Volume 17 Supplement 3
Effect of N-acetylcysteine on serum thyroid hormone levels in nonthyroidal illness syndrome
© Vidart et al; licensee BioMed Central Ltd. 2013
Published: 19 June 2013
Nonthyroidal illness syndrome (NTIS) refers to changes in thyroid hormone levels affecting up to 75% of critically ill patients. Cytokines and oxidative stress have been implicated as causative factors, as they derange deiodinase reactions. Interestingly, the addition of N-acetylcysteine (NAC) in a cell model prevented the effect of IL-6 on deiodinases, probably through a mechanism that restores catalytic activity of the enzyme . NTIS is an independent marker of poor prognosis during myocardial infarction (MI) . Here, we investigate whether NAC administration would prevent the decrease in serum thyroid hormone levels observed in patients with MI.
This was a randomized, multicenter clinical trial. Patients with MI within 12 hours of evolution who underwent primary percutaneous coronary intervention were eligible. Patients were randomized to receive NAC (1,200 mg, intravenous, every 12 hours) or placebo for 48 hours. Baseline characteristics, clinical history and serial blood samples for measurements of thyroid hormones were collected. Primary outcome was the variation of serum T3 levels. Statistical tests used included χ2 test analyses for proportions and Student's t test analyses for means.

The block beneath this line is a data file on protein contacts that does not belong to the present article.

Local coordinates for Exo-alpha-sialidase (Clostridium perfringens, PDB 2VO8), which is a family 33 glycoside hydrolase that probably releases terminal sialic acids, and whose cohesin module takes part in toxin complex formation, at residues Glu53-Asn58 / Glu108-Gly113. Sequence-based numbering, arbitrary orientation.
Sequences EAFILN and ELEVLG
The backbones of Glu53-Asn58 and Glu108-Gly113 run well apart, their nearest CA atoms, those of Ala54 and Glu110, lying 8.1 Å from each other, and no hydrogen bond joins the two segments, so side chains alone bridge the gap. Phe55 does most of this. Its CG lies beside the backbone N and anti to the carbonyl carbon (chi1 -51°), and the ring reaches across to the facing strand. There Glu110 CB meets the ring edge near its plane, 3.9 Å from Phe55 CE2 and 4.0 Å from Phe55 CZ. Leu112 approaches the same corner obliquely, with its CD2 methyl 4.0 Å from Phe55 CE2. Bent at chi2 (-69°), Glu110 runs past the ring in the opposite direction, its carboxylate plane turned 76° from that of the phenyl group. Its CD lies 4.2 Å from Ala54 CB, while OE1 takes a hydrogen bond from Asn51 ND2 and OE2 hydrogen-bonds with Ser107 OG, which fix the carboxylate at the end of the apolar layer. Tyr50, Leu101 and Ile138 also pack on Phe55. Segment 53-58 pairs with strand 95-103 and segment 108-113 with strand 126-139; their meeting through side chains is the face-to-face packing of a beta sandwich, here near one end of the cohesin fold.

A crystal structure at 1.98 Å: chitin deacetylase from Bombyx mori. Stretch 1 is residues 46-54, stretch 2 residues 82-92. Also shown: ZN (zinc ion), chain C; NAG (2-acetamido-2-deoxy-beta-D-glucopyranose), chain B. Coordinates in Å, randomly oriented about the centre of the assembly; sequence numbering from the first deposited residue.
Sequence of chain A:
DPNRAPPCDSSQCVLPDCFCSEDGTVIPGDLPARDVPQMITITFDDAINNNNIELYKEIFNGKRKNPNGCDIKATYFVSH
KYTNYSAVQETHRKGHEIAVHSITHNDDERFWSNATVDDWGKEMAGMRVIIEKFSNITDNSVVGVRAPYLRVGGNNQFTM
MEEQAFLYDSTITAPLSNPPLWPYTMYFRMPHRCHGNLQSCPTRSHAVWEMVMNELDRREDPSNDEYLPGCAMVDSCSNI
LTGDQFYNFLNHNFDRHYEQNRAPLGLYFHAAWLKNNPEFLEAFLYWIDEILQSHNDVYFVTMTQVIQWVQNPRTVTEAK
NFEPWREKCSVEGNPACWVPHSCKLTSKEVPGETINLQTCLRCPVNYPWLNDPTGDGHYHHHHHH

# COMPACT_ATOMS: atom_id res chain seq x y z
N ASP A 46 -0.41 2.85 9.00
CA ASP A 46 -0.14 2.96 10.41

This is the first clinical trial designed to investigate the effect of NAC on NTIS in humans. We show that patients with myocardium infarction who received NAC treatment on admission had attenuation of the degree of T3 level decrease compared with those who received placebo. As expected, NAC did not interfere with central feedback, as TSH levels presented a similar rise in both groups, probably as a marker of recovery from acute illness. However, whether this effect is able to prevent mortality or to ameliorate patient outcome remains to be elucidated.
Clinical Trials: NCT01501110.
This article is published under license to BioMed Central Ltd. This is an Open Access article distributed under the terms of the Creative Commons Attribution License (http://creativecommons.org/licenses/by/2.0), which permits unrestricted use, distribution, and reproduction in any medium, provided the original work is properly cited.